Research Papers:

Loss of tumor suppressor Merlin results in aberrant activation of Wnt/β-catenin signaling in cancer

Adam K. Morrow, Shamik Das, Erhong Meng, Mitchell E. Menezes, Sarah K. Bailey, Brandon J. Metge, Donald J. Buchsbaum, Rajeev S. Samant and Lalita A. Shevde _

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Oncotarget. 2016; 7:17991-18005. https://doi.org/10.18632/oncotarget.7494

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K. Adam Morrow1,*, Shamik Das2,*, Erhong Meng2, Mitchell E. Menezes1, Sarah K. Bailey2, Brandon J. Metge2, Donald J. Buchsbaum3,4, Rajeev S. Samant2,4, Lalita A. Shevde2,4

1Mitchell Cancer Institute, University of South Alabama, Mobile, AL, USA

2Department of Pathology, University of Alabama at Birmingham, Birmingham, AL, USA

3Department of Radiation Oncology, University of Alabama at Birmingham, Birmingham, AL, USA

4Comprehensive Cancer Center, University of Alabama at Birmingham, Birmingham, AL, USA

*These authors have contributed equally to this work

Correspondence to:

Lalita A. Shevde, e-mail: lsamant@uab.edu

Keywords: NF2, Merlin, breast cancer, Wnt, β-catenin

Received: September 22, 2015     Accepted: February 11, 2016     Published: February 19, 2016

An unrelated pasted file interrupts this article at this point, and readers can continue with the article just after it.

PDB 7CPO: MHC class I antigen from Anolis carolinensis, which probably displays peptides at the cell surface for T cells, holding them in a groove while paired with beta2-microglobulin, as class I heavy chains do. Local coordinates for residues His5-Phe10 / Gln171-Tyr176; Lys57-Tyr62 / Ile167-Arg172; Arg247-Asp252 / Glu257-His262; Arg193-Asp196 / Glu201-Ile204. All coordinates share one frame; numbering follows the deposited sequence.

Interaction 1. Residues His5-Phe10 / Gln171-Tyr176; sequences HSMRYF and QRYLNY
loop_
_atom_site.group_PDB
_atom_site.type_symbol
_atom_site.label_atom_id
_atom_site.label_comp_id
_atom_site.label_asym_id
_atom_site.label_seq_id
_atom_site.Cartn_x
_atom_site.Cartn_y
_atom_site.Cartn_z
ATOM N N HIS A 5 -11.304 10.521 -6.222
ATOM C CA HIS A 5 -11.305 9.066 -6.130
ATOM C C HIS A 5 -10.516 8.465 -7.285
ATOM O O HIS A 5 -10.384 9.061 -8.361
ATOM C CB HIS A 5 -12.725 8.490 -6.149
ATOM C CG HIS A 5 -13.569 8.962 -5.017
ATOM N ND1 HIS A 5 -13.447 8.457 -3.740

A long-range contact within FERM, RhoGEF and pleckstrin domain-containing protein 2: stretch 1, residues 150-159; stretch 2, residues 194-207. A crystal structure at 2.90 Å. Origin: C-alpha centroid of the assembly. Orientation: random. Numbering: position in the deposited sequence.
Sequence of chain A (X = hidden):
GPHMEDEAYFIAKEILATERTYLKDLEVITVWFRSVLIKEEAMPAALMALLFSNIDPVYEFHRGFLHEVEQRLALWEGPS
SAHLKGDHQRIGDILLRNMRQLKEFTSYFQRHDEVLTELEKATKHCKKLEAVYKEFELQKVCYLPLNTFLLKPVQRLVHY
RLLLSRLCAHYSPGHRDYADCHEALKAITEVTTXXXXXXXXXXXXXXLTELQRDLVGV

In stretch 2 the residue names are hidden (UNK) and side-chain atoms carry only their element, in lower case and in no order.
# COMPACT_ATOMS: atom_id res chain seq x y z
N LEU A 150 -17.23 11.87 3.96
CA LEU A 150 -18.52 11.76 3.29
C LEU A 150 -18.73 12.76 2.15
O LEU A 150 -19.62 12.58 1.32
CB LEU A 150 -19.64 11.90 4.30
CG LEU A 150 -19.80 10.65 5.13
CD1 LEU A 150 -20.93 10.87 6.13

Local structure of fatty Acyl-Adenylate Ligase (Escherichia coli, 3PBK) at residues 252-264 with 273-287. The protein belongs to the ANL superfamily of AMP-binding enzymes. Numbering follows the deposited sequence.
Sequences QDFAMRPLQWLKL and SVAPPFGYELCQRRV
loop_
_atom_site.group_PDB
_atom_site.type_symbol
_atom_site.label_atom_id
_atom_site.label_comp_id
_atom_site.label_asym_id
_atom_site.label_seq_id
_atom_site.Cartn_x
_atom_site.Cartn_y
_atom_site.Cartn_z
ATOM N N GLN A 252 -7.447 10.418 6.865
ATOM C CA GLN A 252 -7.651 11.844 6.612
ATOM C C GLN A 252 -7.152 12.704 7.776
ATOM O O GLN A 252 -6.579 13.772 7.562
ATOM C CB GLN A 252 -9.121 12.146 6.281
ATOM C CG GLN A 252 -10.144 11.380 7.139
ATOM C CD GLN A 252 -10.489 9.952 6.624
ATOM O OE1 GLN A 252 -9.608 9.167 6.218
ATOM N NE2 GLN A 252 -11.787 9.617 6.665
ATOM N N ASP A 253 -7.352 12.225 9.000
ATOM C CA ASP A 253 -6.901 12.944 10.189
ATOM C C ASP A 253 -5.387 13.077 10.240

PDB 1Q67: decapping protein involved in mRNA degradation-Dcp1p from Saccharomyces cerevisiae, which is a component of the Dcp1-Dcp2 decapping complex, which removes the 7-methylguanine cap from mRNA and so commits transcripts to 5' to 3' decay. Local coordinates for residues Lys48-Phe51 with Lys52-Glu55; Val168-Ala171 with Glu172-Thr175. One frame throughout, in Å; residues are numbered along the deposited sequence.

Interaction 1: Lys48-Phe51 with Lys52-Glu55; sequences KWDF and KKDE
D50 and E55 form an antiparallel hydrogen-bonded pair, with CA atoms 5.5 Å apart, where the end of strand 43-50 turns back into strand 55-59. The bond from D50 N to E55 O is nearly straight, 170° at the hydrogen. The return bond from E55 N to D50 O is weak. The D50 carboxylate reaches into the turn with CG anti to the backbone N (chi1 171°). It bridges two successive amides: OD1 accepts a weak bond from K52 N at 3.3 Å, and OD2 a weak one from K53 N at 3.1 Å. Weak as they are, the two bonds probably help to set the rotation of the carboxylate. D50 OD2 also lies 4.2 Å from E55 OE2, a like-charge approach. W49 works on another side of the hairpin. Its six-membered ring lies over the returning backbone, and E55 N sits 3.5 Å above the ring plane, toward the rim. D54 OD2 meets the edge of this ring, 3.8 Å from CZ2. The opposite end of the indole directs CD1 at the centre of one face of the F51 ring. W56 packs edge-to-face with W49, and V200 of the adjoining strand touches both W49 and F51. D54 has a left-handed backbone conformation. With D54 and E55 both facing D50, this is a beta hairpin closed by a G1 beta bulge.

The expression of the tumor suppressor Merlin is compromised in nervous system malignancies due to genomic aberrations. We demonstrated for the first time, that in breast cancer, Merlin protein expression is lost due to proteasome-mediated elimination. Immunohistochemical analysis of tumor tissues from patients with metastatic breast cancer revealed characteristically reduced Merlin expression. Importantly, we identified a functional role for Merlin in impeding breast tumor xenograft growth and reducing invasive characteristics. We sought to determine a possible mechanism by which Merlin accomplishes this reduction in malignant activity. We observed that breast and pancreatic cancer cells with loss of Merlin show an aberrant increase in the activity of β-catenin concomitant with nuclear localization of β-catenin. We discovered that Merlin physically interacts with β-catenin, alters the sub-cellular localization of β-catenin, and significantly reduces the protein levels of β-catenin by targeting it for degradation through the upregulation of Axin1. Consequently, restoration of Merlin inhibited β-catenin-mediated transcriptional activity in breast and pancreatic cancer cells. We also present evidence that loss of Merlin sensitizes tumor cells to inhibition by compounds that target β-catenin-mediated activity. Thus, this study provides compelling evidence that Merlin reduces the malignant activity of pancreatic and breast cancer, in part by suppressing the Wnt/β-catenin pathway. Given the potent role of Wnt/β-catenin signaling in breast and pancreatic cancer and the flurry of activity to test β-catenin inhibitors in the clinic, our findings are opportune and provide evidence for Merlin in restraining aberrant activation of Wnt/β-catenin signaling.

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